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Mr: FLEMMING. The point that you have in mind, Mr. Kaplan, is that if a person is not nominated to the Commission for a noncompetitive examination, you feel that he is out.

Mr. KAPLAN. That is correct, and I think that was the whole theory of the Ramspeck bill.

Mr. FLEMMING. What language in the bill indicates that?

Mr. KAPLAN. The whole intent of the bill and the whole purpose of it, as expressed in its whole concept, is that persons ought to be required to take a qualifying examination in order to be continued in the service, otherwise we see no particular point in requiring the persons to take a noncompetitive examination to continue in the service and drop them after 6 months if they fail, because that puts a premium on the head of the department in continuing the employee without requiring him to take any examination at all.

Mr. FLEMMING. There is nothing in the bill requiring the Administrator to drop him; the only thing in the bill that requires dismissal is when the incumbent fails to pass the noncompetitive examination.

Mr. KAPLAN. I suppose that may be one construction of it, but if my recollection serves me correctly, I do not believe it is what the House committee had in mind, nor what the House had in mind when it adopted the bill, nor was it the concept of this bill that it would give the department that right to continue employees without requiring them to take any examination at all and let them go on virtually forever in the unclassified service.

Mr. FLEMMING. Only in that particular position, of course.
Mr. VIPOND. In that position. They cannot move around.

Mr. KAPLAN. If that is so the purpose of this bill might be defeated by the head of a department never requiring his appointees to submit to a noncompetitive examination. I just raise that point for your consideration. We do not so understand the proposal.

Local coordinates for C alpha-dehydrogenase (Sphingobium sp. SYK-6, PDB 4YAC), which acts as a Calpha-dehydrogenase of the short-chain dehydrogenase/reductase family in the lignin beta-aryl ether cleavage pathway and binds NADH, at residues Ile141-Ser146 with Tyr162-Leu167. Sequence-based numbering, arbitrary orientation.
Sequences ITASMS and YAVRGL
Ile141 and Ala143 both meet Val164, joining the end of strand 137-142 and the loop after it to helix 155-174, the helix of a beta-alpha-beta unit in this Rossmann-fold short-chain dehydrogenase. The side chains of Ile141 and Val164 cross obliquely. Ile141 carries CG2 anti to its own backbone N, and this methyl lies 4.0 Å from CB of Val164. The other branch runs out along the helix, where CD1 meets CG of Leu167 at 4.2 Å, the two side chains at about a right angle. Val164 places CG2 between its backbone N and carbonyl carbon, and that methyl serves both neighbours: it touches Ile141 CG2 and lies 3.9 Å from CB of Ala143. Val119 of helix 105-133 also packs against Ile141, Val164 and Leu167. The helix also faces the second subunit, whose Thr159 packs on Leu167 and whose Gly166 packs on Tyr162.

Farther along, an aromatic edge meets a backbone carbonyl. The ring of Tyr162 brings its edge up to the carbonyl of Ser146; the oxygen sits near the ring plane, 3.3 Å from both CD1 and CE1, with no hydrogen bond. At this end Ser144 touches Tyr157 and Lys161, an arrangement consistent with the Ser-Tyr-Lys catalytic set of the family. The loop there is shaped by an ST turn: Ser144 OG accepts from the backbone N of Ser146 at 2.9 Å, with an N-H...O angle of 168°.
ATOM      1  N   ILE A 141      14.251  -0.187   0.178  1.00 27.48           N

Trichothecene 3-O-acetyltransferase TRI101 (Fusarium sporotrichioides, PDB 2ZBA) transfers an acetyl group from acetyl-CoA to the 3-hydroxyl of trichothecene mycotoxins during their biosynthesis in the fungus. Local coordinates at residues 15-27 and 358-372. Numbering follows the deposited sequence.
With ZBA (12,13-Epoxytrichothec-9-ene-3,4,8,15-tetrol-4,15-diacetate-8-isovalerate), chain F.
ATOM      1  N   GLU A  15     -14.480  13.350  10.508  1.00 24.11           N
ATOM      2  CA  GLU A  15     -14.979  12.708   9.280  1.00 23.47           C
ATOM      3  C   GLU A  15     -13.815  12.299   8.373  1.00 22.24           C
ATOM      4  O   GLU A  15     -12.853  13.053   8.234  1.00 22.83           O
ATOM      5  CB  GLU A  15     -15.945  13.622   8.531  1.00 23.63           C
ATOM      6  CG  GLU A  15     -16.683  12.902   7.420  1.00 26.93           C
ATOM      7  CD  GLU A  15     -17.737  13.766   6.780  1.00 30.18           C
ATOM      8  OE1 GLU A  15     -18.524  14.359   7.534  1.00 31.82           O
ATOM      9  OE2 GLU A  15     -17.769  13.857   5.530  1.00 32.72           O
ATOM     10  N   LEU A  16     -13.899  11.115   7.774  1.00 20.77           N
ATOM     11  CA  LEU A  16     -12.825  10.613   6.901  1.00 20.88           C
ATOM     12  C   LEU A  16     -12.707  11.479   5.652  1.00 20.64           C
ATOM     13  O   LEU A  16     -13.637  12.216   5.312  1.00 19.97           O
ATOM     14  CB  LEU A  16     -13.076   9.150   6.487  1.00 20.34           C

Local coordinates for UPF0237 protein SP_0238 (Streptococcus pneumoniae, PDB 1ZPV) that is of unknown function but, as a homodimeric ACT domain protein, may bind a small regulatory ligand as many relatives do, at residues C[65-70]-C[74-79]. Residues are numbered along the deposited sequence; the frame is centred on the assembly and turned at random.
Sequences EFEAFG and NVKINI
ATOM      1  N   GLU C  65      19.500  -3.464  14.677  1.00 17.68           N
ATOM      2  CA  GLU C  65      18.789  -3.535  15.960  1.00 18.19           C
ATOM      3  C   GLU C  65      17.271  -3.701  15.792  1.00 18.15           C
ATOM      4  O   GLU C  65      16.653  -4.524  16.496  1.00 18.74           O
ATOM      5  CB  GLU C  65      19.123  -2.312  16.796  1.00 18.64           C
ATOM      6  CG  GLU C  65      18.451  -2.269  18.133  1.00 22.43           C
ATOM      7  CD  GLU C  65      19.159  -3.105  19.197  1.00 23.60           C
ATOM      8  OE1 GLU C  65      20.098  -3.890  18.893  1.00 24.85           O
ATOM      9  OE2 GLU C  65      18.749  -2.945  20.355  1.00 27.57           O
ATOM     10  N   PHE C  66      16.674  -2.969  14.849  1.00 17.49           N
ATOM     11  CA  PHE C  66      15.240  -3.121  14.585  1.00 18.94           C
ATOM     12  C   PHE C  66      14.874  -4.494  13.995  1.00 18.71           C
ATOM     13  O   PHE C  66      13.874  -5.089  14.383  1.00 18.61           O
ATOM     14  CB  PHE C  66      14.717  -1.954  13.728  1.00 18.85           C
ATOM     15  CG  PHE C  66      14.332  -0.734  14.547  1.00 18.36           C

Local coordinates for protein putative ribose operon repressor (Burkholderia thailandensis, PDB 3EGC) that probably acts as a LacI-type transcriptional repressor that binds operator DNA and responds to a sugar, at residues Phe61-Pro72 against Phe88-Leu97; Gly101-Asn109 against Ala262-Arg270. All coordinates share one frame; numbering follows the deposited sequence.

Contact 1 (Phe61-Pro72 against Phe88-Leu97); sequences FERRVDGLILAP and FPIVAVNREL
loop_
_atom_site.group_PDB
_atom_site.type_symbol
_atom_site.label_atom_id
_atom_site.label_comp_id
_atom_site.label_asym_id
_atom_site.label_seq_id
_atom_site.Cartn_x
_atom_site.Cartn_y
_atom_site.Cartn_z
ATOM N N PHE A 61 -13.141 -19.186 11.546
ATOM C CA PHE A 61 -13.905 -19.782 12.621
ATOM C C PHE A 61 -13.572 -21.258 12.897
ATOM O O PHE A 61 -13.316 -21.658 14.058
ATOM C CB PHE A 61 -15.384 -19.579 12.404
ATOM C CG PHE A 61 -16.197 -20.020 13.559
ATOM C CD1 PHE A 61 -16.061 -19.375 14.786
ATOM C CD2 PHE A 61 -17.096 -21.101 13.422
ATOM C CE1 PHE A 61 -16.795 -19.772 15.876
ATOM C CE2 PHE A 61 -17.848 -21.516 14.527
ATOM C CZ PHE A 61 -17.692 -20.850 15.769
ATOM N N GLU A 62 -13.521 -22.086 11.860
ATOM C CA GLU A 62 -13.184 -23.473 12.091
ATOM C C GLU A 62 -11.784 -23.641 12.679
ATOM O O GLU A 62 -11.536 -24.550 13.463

Mr. MITCHELL. May I say, that point ought to be clarified.
Mr. KAPLAN. Yes, I think it ought to be clarified.

Mr. MITCHELL. Personally, I am inclined to agree with Mr. Kaplan, that it ought to be clarified. Our idea was otherwise.

Mr. KAPLAN. If that is the interpretation, or construction to be placed on the Ramspeck bill, then it will defeat its purpose. No employee would want to subject himself to a noncompetitive examination at the likelihood or the risk of being dropped from the service after 6 months of service. By continuing in the service without taking any examination at all he could go on forever.

Mrs. McMilliN. Without any status: That is a disadvantage.

Mr. KAPLAN. That is a disadvantage, that is true, but really it would not extend the classified service as we are planning under any such scheme.

Mrs. McMillin. Do you think the language on page 2 should be clarified ?

Mr. KAPLAN. I think the language on page 2 should be clarified. There ought to be a limitation on the time that he is able to serve in the unclassified service. There must be a termination of service or we will never classify the service. They will just manipulate it all the time.